Exiled former president Aristide says he's ready to return home to Haiti

Former Haitian president Jean-Bertrand Aristide reiterated Thursday that he is ready to return to the Caribbean nation six years after his ouster from government. His announcement comes days after the return of dictator Jean-Claude Duvalier.


AP - Ousted Haitian President Jean-Bertrand Aristide repeated Thursday that he is ready to end his years of exile in Africa and return to Haiti “today, tomorrow, at any time.”

His statement comes four days after the astonishing return to Haiti of ousted dictator Jean-Claude Duvalier after 25 years in exile and amid political insecurity following contested results of November presidential elections and failed efforts to rebuild the country devastated by a January 2010 earthquake.

Aristide was ousted in 2004, leaving Haiti aboard a U.S. plane as a small group of rebels neared the capital. His return has been a principal demand of his Fanmi Lavalas party, which has lost influence as electoral officials blocked it from participating in elections including the disputed Nov. 28 vote now under challenge though Aristide himself has remained a widely popular figure.

Aristide’s brief announcement, issued by South Africa’s Foreign Ministry, came in one of the rare statements that he has been allowed to issue during his nearly seven-year exile in South Africa, where his asylum conditions prohibit him from participating in Haitian politics, according to a U.S. diplomatic cable posted on Wikileaks website. Each time he has reiterated his desire to return home, most recently at a news conference after Haiti’s devastating January 2010 earthquake,where he refused or was not permitted to respond to questions.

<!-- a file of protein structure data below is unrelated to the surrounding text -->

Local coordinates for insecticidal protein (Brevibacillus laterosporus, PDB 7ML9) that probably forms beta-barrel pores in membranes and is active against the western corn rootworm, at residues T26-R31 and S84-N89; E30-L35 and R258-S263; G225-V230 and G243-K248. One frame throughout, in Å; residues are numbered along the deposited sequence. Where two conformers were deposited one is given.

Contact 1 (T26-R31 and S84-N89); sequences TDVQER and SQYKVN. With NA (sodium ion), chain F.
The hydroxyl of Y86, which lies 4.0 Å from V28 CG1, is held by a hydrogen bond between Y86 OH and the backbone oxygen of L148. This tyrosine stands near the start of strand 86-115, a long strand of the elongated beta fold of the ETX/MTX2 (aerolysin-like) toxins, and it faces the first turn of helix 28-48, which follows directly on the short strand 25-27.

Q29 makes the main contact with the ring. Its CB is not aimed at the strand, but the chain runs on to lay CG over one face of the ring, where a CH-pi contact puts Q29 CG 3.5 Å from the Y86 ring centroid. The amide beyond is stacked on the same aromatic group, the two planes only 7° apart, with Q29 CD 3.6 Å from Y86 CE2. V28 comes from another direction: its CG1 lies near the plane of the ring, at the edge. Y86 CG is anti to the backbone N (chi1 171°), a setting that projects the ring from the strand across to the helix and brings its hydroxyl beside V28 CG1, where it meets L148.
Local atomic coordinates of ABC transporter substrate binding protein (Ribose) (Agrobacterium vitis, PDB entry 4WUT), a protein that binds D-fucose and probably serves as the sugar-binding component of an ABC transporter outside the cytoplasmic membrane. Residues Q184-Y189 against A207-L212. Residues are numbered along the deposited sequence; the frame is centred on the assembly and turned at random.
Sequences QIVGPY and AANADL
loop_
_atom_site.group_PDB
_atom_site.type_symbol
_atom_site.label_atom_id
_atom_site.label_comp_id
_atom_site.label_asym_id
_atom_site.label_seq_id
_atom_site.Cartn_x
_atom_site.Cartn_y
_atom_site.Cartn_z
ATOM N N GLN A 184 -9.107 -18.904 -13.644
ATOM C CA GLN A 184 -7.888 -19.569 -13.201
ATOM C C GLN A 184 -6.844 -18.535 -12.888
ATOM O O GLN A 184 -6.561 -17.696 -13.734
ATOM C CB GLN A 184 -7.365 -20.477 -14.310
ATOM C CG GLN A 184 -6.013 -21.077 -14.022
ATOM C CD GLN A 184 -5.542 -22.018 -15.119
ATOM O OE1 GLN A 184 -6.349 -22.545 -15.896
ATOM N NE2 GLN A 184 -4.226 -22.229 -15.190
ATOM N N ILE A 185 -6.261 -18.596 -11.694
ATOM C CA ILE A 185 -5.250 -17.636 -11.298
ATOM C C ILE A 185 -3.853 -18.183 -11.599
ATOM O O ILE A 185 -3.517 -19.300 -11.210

Haitian authorities have prevented his return for years by failing to respond to Aristide’s requests to have his passport renewed, according to Brian Concannon, director of the Boston-based pro-Aristide Institute for Justice and Democracy in Haiti, and South African political analyst and economics lecturer Lyal White.

Concannon said that Haitian authorities did however issue a diplomatic passport in 2005 to Duvalier, who has been living in exile in France since he was forced out of the country in a popular uprising that Aristide helped lead. At the time, Duvalier drove himself to Port-au-Prince airport and drove his BMW onto a U.S. military aircraft carrier.

Aristide says he was forced to sign a dubious letter of resignation and board a U.S. aircraft as rebels approached the entrance to Port-au-Prince, in what he has denounced as a coup by the United States and France, the former military occupier and former colonizer of the once-rich Caribbean nation.

“Since my forced arrival in the Mother Continent six and a half years ago, the people of Haiti have never stopped calling for my return to Haiti,” Aristide’s statement said.

“As far as I am concerned, I am ready. Once again I express my readiness to leave today, tomorrow, at any time.”






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